Kissmetrics also delves into design aspects of your e-commerce to help you improve your conversion rate. The platform allows merchants to create and activate pop-ups, lightboxes, and notifications to dissuade visitors from leaving.

You’ll also be able to customize, segment and preview the appearance of those triggers in real time. This helps you a lot with the A/B tests you do.

The platform’s reputation as one of the best e-commerce analysis tools does not come for free. That said, comparing its advanced capabilities with those of Google Analytics or Maroto is comparing apples and oranges. For those on a budget, the features of Kissmetrics could be a radical change.

Hotjar

Sellers can’t afford to make too many assumptions about their websites. The best way to fine-tune usability and improve your conversion and click rates is to put yourself in the shoes of your visitors.

Heat mapping platforms like Hotjar are incredibly valuable to e-commerce professionals. Hotjar allows you to visualize what your visitors see as they navigate your site.

In addition to heat maps, Hotjar also has the ability to create visitor recordings in real time. Watching these recordings again gives you a lot of information about what’s working and what’s not.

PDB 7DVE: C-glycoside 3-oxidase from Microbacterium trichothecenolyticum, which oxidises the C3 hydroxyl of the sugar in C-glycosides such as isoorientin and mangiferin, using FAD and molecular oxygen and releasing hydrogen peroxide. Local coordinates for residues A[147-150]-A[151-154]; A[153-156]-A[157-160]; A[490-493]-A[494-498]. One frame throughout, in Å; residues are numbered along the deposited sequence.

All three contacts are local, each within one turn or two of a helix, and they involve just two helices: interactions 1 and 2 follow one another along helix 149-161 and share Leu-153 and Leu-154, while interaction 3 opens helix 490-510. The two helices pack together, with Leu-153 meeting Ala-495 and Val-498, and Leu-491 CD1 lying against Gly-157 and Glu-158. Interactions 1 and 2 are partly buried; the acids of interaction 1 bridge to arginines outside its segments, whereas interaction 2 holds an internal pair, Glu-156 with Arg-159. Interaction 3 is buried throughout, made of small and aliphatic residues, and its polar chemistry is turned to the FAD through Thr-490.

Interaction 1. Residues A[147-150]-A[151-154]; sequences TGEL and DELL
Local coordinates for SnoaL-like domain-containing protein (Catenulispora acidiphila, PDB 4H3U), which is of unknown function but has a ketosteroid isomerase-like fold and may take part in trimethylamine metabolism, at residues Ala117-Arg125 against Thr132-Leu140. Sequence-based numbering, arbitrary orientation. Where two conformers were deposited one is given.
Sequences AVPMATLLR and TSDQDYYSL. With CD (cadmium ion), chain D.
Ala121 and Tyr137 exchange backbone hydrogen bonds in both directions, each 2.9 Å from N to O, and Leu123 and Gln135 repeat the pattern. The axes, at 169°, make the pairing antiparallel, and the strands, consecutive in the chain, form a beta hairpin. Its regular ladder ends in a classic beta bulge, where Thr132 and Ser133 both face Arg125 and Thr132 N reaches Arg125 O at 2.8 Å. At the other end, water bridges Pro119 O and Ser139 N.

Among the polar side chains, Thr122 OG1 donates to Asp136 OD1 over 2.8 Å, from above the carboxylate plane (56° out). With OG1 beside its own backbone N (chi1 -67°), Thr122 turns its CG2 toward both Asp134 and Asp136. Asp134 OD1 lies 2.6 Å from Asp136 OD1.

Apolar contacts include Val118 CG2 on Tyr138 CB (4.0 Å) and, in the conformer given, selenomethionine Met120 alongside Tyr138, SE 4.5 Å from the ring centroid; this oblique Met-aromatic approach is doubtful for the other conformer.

Understanding your visitors’ behaviour in terms of tracking and clicks allows marketing professionals:

  • Determine whether or not your visitors are clicking on your CTAs
  • Evaluate which offers and copy are of most interest to your visitors
  • Identify bottlenecks, errors and weaknesses in your sales funnel

A Hotjar study attested that one of their e-commerce customers increased its conversion rate by 30% thanks to a few small adjustments. Based on the information gathered from their heat maps and recordings, they discovered that the cart gave access problems through certain browsers. It is very difficult to identify this without an analytical tool.

Access the complete review  What is Hotjar: Analyzing advantages and disadvantages of this tool

Woopra

In e-commerce, there’s nothing worse than an abandoned order.

Maybe you made your visitors have to deal with too many obstacles. Maybe there was something about your prices that downgraded a potential buyer.

Either way, cart abandonment is an evil that affects all e-commerce professionals. The average abandonment rate is around 70%. That’s why solutions like Woopra have emerged specifically to combat the plague of abandonment of shopping carts.

Woopra’s analyses emphasize the concept of “shopping success,” focusing on drop points as well as the time it takes customers to buy. By looking at the basic abandonment rate in specific actions such as adding shipping or payment, it is very clear which aspects of your funnel require attention.